My 4 Wheeled Adventure Across Nepal

4-wheeled adventure across Nepal
Markus Koljonen

Welcome back to Wanderlusting, our guest author series in which we invite other intrepid travellers to share their most memorable travel moments.

This week luxury travel expert Paul from A Luxury Travel Blog shares the rather adventurous tale of his journey across Nepal. Invited to test drive one of the world’s most iconic 4x4s, his 4 wheeled adventure was one defined by extremes.

If priceless experiences are something you seek, prepare yourself for the ultimate in epic road trips.


Last year I had the honour of being invited by Land Rover to join them on a leg of an epic journey.

They were driving 3 of the new Range Rover Hybrids (out this year) all the way from Solihull, near Birmingham, UK to Mumbai, India, home to Land Rover’s owner, the TATA Group. This epic journey followed the old Silk Road and was split into 9 legs from which I was able to choose.

I wanted to go somewhere I hadn’t been before so opted for leg 8 which ran westwards from Kathmandu, right across Nepal and over the border into India, finishing in New Delhi.

As well as being a PR exercise to show off the capabilities of the vehicle, this was a genuine test drive with data loggers on board each vehicle feeding information back to the UK each night, as well as a team of Land Rover staff, a medic, a photographer and videographer, a handful of automotive journalists… and me, the only travel blogger.

The fun began the moment I landed in Kathmandu. Chaos ruled supreme both at the airport and on the streets where a road widening programme was under way (and causing more traffic mayhem than ever).

Eventually, I reached the lovely Dwarika’s Hotel, an oasis of calm in the city, and met up with the team I was to be spending the next week with.

A number of them were buzzing as they’d just been on an Everest flight. I thought to myself what a missed opportunity this was, only to be delighted moments later to hear that I’d be able to do the same the next morning. Naturally, I wasn’t going to pass on such an experience, despite feeling very tired from my flight, so the next morning we were up early and boarding a Buddha Air flight that took us within about 5 miles of Everest.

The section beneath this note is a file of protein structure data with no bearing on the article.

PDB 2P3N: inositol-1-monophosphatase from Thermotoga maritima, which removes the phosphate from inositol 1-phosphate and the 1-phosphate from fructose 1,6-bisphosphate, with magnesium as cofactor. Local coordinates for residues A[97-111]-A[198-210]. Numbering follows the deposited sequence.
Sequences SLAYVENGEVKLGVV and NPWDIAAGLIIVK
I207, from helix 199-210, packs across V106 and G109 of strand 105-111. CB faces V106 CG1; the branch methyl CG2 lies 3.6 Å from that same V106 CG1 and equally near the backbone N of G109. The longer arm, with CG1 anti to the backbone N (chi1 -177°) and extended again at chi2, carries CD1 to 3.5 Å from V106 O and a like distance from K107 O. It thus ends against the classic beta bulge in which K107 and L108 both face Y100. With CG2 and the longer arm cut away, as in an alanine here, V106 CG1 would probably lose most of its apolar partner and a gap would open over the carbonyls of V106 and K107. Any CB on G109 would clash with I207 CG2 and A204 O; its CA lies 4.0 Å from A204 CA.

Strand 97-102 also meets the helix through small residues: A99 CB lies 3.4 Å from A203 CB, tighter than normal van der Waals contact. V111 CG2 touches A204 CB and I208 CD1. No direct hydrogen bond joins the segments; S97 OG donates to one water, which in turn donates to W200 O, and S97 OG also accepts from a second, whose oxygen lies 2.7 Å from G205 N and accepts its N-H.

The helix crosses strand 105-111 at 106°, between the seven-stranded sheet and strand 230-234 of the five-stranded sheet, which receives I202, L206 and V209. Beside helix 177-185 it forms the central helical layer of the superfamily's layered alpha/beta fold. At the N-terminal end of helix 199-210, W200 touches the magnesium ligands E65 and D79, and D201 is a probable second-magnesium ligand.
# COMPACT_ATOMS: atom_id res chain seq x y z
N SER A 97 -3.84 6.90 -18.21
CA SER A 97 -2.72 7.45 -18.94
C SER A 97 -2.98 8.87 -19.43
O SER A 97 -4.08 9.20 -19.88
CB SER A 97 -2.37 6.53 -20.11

What an experience that was, as you can imagine!

After some sightseeing in Kathmandu that included a visit to a living goddess and a monkey temple, it was on to the serious business of embarking on leg 8, driving up and out of the bowl in which the city lies, along dusty, windy roads, negotiating lorries moving at speed and reputed to have poor brakes.


We passed numerous paddy fields and what appeared at first to be walking bushes but were instead well-laden women overladen with crops they’d just harvested.

Once past Pokhara we were very much in an area rarely frequented by tourists and, as you can imagine, the prototype Range Rover Hybrids caused many a head to turn. One of the vehicles gave some cause for concern when it hit a pothole in a river bed but we were thankfully still able to continue our journey on to Nepalgunj where we suddenly hit upon a bustling town full of rickshaws and activity.

As we re-fuelled a goat tethered to the top of a truck was reluctantly lowered down and placed on a rickshaw for the next leg of its journey whilst we continued in comparative comfort.

We saw some spectacular scenery as we travelled further west, but also conditions (and our hotel accommodation) appeared progressively more basic.  The Nepalese people in the countryside appeared to have a tough existence but the children were always so cheerful with broad grins that ran from ear to ear… an utter delight to see.

The Range Rover was remarkably comfortable despite the roads being poor.  The driving, which I got to do a little of, was certainly challenging, as we had to negotiate not only the potholes, but also pedestrians, bicycles, mopeds, cars, trucks, chickens, dogs, goats, cows, water buffalos and even a landslide on one occasion.

I’m just thankful that I didn’t do the stretch into New Delhi as it was dark, hectic and, I imagine, quite stressful.

We had a day in Delhi to explore the sights but unfortunately it was a Monday and, a tip for readers of Wanderlusters, many of the sights in Delhi close on Mondays.


Sadly, our guide didn’t inform us of this in advance and proceeded to try to take us to all the key sights anyway. We did get to visit a Sikh temple, saw India Gate and the Red Fort from the outside, but the day didn’t go quite as smoothly as we’d hoped.  At least it gives us a good excuse to go back and have a more thorough look around.

The trip had been an inspirational one in so many ways for me but the lasting memory for me was the many happy faces that we encountered.  Even though there was incredible hardship and poverty in many instances, the smiles on the faces of – in particular, the children – was delightful to see and testament to the old adage that money doesn’t buy happiness.

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Have you been on a memorable road trip such as this? Share your comments with me below.